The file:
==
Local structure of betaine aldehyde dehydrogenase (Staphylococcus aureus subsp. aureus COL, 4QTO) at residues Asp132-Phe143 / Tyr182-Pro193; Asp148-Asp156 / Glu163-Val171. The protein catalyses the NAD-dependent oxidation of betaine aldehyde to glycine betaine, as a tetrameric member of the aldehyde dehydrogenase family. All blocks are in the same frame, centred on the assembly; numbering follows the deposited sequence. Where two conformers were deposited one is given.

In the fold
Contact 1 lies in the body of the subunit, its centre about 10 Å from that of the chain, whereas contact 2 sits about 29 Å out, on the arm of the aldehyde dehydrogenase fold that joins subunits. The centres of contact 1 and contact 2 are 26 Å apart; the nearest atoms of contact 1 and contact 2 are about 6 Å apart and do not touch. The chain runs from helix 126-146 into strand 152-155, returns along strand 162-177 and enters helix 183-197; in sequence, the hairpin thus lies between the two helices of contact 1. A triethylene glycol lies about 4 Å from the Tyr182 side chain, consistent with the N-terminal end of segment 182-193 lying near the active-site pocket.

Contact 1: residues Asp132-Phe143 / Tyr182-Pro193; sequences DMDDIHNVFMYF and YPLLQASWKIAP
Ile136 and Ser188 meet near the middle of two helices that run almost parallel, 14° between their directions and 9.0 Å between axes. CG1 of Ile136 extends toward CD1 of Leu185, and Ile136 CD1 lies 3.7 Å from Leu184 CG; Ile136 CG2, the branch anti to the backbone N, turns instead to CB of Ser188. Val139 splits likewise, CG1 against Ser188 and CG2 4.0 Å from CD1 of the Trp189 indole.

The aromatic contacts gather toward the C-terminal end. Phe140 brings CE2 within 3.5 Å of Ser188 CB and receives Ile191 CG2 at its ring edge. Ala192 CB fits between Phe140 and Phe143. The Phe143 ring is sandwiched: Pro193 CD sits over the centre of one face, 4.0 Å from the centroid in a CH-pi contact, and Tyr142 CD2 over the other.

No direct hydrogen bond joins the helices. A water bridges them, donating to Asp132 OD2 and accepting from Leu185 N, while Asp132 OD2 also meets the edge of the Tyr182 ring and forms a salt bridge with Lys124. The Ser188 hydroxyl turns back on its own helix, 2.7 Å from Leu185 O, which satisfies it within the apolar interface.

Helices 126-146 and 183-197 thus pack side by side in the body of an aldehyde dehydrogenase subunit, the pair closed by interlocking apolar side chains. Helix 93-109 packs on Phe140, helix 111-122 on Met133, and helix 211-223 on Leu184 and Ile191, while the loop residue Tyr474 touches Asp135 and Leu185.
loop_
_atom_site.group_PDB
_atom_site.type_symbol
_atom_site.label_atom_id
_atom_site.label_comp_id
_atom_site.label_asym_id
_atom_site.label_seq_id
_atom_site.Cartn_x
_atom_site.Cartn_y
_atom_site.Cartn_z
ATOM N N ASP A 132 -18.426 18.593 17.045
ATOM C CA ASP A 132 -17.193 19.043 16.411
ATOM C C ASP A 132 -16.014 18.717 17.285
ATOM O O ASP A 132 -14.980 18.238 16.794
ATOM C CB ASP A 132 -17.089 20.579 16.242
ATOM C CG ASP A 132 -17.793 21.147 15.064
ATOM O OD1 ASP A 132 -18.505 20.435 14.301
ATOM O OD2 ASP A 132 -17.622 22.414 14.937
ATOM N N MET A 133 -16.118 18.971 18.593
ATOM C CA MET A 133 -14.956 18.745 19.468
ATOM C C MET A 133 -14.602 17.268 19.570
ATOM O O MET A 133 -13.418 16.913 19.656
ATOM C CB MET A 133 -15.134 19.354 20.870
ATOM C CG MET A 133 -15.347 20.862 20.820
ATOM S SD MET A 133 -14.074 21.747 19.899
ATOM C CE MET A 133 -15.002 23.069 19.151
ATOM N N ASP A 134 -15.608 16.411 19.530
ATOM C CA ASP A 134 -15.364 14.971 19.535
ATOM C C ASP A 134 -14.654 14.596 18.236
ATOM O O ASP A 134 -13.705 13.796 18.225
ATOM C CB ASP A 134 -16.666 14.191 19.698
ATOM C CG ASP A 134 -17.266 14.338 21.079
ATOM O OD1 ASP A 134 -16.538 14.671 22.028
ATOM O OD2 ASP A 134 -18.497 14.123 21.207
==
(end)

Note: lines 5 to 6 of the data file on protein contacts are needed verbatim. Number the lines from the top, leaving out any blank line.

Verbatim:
Ile136 and Ser188 meet near the middle of two helices that run almost parallel, 14° between their directions and 9.0 Å between axes. CG1 of Ile136 extends toward CD1 of Leu185, and Ile136 CD1 lies 3.7 Å from Leu184 CG; Ile136 CG2, the branch anti to the backbone N, turns instead to CB of Ser188. Val139 splits likewise, CG1 against Ser188 and CG2 4.0 Å from CD1 of the Trp189 indole.

The aromatic contacts gather toward the C-terminal end. Phe140 brings CE2 within 3.5 Å of Ser188 CB and receives Ile191 CG2 at its ring edge. Ala192 CB fits between Phe140 and Phe143. The Phe143 ring is sandwiched: Pro193 CD sits over the centre of one face, 4.0 Å from the centroid in a CH-pi contact, and Tyr142 CD2 over the other.